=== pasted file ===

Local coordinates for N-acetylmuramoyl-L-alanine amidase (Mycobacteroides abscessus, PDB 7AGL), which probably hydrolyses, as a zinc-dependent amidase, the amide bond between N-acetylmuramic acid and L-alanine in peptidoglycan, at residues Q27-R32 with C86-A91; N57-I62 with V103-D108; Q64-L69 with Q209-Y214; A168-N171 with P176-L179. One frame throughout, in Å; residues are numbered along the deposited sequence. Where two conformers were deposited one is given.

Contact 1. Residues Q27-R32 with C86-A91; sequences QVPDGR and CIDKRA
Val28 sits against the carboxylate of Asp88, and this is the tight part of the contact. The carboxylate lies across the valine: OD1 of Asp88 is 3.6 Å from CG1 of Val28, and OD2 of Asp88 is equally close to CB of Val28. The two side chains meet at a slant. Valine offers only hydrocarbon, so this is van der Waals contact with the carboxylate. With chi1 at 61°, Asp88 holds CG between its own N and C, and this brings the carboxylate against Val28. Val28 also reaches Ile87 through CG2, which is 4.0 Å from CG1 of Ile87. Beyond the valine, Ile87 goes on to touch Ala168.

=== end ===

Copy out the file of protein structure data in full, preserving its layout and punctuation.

Local coordinates for N-acetylmuramoyl-L-alanine amidase (Mycobacteroides abscessus, PDB 7AGL), which probably hydrolyses, as a zinc-dependent amidase, the amide bond between N-acetylmuramic acid and L-alanine in peptidoglycan, at residues Q27-R32 with C86-A91; N57-I62 with V103-D108; Q64-L69 with Q209-Y214; A168-N171 with P176-L179. One frame throughout, in Å; residues are numbered along the deposited sequence. Where two conformers were deposited one is given.

Contact 1. Residues Q27-R32 with C86-A91; sequences QVPDGR and CIDKRA
Val28 sits against the carboxylate of Asp88, and this is the tight part of the contact. The carboxylate lies across the valine: OD1 of Asp88 is 3.6 Å from CG1 of Val28, and OD2 of Asp88 is equally close to CB of Val28. The two side chains meet at a slant. Valine offers only hydrocarbon, so this is van der Waals contact with the carboxylate. With chi1 at 61°, Asp88 holds CG between its own N and C, and this brings the carboxylate against Val28. Val28 also reaches Ile87 through CG2, which is 4.0 Å from CG1 of Ile87. Beyond the valine, Ile87 goes on to touch Ala168.